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Financial institutions, Insurance and Private sector

Financial institutions

The European Investment Bank[1] invested €18bn in climate action, of which €16bn in the EU (30% of its overall lending), with a growing amount dedicated to climate-resilient projects that improve adaptation to climate change impacts. Climate change considerations are mainstreamed in all EIB sectoral policies and integrated into all operational activities. They are also systematically included in all EIB project appraisals to make the Bank’s lending portfolio across all sectors more climate-friendly.

The European Bank for Reconstruction and Development[2]has a special mandate to promote the transition to market economies, investing in private sector projects that have a transition impact only. Climate change considerations are mainstreamed in project appraisal and climate resilience is considered both in terms of risks and business opportunities as far as it has transitional impact.

The European Commission has started involving Commercial banks so as to better understand current practices on integration of climate change adaptation in their activities.

Insurance

Insurance can be a valuable tool for adaptation in three main ways: helping to manage climate change risks; providing incentives for risk prevention; and providing information on risk (Courbage and Stahel, 2012). The insurance sector is arguably the most advanced in evaluating risks and opportunities. Major adaptation initiatives in the insurance sector, to date, have focused around building institutional networks that address the common risks to the industry through collaboration. It is likely that the insurance sector leads in this area due to its vulnerability, but also because of its historical experience in risk management and climate-related risks.

The Commission is preparing a paper on the prevention and insurance of disasters, foreseen for adoption in 2013. A stakeholders' involvement process would then follow, with the objective of identifying good practice in the EU and detailing the need for additional information at EU level. The objective is to ensure that insurance, both as a sector and as an instrument for adaptation, provides the adequate incentives for investments and business decisions so as to secure the long-term resilience and competitiveness of the EU's economy. Efficient market functioning would ensure that the potential costs associated with increased insurance premiums in vulnerable areas would be outweighed by the avoided losses in case of natural disasters.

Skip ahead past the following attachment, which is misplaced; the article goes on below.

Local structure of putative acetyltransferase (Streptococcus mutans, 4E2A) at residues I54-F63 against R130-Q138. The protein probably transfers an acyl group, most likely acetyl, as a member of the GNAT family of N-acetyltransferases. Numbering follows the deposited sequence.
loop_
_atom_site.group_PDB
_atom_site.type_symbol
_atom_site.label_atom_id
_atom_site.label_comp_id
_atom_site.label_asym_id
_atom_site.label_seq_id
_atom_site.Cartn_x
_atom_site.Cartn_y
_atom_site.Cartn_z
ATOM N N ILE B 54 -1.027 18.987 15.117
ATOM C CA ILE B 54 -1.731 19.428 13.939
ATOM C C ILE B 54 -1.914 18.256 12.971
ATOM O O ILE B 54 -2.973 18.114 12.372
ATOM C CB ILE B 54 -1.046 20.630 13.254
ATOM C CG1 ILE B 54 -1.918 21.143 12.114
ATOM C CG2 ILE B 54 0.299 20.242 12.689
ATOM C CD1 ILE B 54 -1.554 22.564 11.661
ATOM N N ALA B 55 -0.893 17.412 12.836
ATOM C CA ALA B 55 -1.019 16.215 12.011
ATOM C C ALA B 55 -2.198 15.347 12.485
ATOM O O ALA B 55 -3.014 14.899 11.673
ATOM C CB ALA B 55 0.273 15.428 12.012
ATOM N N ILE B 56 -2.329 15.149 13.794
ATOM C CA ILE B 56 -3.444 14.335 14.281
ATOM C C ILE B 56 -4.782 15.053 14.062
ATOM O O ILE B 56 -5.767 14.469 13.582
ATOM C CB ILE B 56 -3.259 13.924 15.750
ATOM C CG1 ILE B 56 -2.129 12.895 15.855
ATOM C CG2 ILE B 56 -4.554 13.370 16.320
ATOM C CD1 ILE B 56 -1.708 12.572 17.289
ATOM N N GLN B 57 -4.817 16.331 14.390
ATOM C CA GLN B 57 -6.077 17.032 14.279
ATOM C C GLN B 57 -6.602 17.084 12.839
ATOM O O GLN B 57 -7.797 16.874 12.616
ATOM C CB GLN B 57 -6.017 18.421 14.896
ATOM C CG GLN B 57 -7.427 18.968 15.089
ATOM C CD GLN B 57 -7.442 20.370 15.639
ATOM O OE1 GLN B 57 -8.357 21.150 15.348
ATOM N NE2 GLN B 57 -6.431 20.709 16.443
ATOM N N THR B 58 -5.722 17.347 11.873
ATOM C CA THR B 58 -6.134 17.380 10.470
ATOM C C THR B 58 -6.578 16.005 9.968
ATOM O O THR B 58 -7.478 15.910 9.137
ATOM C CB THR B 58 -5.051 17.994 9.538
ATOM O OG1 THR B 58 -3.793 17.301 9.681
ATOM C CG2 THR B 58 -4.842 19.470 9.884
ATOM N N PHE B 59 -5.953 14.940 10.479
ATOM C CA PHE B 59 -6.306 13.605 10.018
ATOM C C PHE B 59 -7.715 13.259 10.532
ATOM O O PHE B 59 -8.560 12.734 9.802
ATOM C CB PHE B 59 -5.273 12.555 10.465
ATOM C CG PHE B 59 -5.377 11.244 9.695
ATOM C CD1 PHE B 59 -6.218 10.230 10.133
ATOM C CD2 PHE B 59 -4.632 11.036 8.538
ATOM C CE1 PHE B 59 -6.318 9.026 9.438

Private sector involvement

  1. A changing climate represents both a threat to economic activity and physical assets and an opportunity for new businesses and investment. The private sector responds in two ways:
  2. First, companies aim at value protection to ensure the resilience of physical assets and planning responses to maintain business as usual. Climate Change will affect the risks that companies are already facing. Therefore, companies are expected to ensure their long-term resilience, helping shareholders to understand the risk that climate change presents to their portfolios. Physical risks to fixed assets and infrastructure, impacts on supply chains, and shifting patterns in demand for goods and services could potentially also become material factors in the corporate credit risk assessment of banks. Governments worldwide have a key stake, since regional events can have global impacts (e.g. the floods in Thailand in 2011 caused significant physical damage and major disruption to supply chains across the globe). 
  3. Secondly, climate change adaptation offers possibilities for value creation. Adaptive practices help suppliers, stakeholders, and customers adapt to a changing climate. Innovative solutions can, however, be also an important driver of future business and growth, also for the SME sector. The necessary investment in private infrastructure is expected to trigger additional investment and to create jobs. Unlocking this potential for value creation can additionally foster economic growth in Europe.

  • [1] The EIB is the European Union’s bank. As the largest multilateral borrower and lender, they provide finance and expertise for sound and sustainable investment projects, mostly in the EU. The bank is owned by the 27 Member States and the projects we support contribute to furthering EU policy objectives.
  • [2] The European Bank for Reconstruction and Development fosters transition to market economies in countries from central and eastern Europe to central Asia and the southern and eastern Mediterranean.  The EBRD is owned by the European Union, the European Investment Bank and 63 countries.